```
For example, here is the output of three m-file executions with dx assigned .1, .001, and .00001, respectively.
```From 0 to 1.5708 with step 0.1, the approximate area is 0.928488.
The actual area is 1, so the error is 0.0715117.

From 0 to 1.5708 with step 0.001, the approximate area is 0.999204.
The actual area is 1, so the error is 0.00079641.

From 0 to 1.5708 with step 1e-005, the approximate area is 0.999994.
The actual area is 1, so the error is 6.3268e-006.```
3. Numerical Differentiation: Differentiation is the process of computing the rate of change, or slope, of a function.  In cases where we are given a function that has no simple symbolic differentiation, we can turn to numerical differentiation

Imagine you are standing at a point on a mountain slope, and you wish to measure the slope where you're standing.  A single point altitude doesn't help.  However, suppose you take an accurate altitude reading both one small step uphill and one small step downhill.  By dividing the rise (change in altitude between the steps) by the run (distance horizontally between the two steps), we gain a good estimate for the slope where you're standing.

This analogy describes the simple three-point estimation method.  Given an x value, a function f(x), and a small step h, one can estimate the derivative (i.e. slope) of f at x as (f(x + h) - f(x - h)) / (2 * h).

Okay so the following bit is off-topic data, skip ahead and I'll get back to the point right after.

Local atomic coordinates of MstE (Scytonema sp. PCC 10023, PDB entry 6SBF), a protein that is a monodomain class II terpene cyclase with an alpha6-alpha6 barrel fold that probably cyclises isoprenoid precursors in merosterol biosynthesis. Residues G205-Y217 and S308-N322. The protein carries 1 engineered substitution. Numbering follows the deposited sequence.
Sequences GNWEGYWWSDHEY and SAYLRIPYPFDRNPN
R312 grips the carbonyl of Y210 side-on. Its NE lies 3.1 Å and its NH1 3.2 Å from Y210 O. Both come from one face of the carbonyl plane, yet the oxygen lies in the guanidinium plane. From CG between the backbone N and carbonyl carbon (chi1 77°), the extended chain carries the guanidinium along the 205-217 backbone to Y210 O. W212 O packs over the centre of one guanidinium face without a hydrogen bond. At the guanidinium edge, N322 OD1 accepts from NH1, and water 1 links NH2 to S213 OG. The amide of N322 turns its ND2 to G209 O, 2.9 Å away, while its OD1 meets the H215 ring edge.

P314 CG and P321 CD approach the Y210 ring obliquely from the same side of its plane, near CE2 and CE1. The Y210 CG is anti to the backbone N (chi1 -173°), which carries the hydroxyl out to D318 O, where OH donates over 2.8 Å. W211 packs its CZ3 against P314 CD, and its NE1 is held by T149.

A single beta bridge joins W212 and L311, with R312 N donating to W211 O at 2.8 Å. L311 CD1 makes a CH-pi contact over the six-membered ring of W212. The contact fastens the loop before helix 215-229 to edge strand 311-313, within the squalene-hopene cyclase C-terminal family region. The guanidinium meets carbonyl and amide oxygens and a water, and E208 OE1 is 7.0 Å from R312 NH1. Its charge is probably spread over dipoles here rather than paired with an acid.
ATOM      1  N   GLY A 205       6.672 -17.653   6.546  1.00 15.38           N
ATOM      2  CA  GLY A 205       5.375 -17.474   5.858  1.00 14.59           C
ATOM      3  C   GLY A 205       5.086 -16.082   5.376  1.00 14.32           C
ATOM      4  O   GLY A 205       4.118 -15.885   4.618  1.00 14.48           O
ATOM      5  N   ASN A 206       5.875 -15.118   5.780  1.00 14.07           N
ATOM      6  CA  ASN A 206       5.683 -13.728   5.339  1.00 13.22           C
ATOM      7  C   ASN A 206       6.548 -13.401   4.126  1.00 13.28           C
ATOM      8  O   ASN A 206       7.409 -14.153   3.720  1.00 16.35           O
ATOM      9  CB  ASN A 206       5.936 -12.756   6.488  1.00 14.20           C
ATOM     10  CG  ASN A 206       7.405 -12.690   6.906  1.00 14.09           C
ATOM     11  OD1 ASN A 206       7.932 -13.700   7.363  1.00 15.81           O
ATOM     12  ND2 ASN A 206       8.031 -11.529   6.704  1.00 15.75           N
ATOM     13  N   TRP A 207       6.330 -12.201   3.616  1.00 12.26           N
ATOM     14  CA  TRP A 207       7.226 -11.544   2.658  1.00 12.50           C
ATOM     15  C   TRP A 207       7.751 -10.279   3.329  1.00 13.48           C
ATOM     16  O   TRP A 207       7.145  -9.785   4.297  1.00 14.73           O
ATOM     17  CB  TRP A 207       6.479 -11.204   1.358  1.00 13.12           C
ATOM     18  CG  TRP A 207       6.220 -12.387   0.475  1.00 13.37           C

For this exercise, we'll again take the function sin(x) with a known derivative function cos(x), and compare the results of this numerical differentiation technique with the known correct results along a sequence of points.

Begin by creating an m-file called `simpleDifferentiate.m`. First, assign values to a set of variables:

```h = .5; % fixed small step
dx = .1; % step between our x test values
xMin = 0; % minimum x test value
xMax = 2 * pi; % maximum x test value
x = xMin:dx:xMax; % x test values
```

Next, compute a vector of y values for sin(x).
Plot x versus y as dots and hold the graph output.
Compute estimates and exact values for the derivative at each x test value, plotting each with "x" marks and lines, respectively.  An example plot for the variable values above appears below.
Finally, compute the maximum absolute error in the estimation, and display the following output (with <placeholders> substituted with values):

```From <xMin> to <xMax> with step <dx>, we numerically differentiate with h = <h>.
The greatest error is <maximum absolute error> at x = <x value for maximum absolute error>.
```
For example, here is the output of three m-file executions with h assigned .5, .05, and .005, respectively.
```From 0 to 6.28319 with step 0.1, we numerically differentiate with h = 0.5.
The greatest error is 0.0411489 at x = 0.
From 0 to 6.28319 with step 0.1, we numerically differentiate with h = 0.05.
The greatest error is 0.000416615 at x = 0.
From 0 to 6.28319 with step 0.1, we numerically differentiate with h = 0.005.
The greatest error is 4.16666e-006 at x = 0.```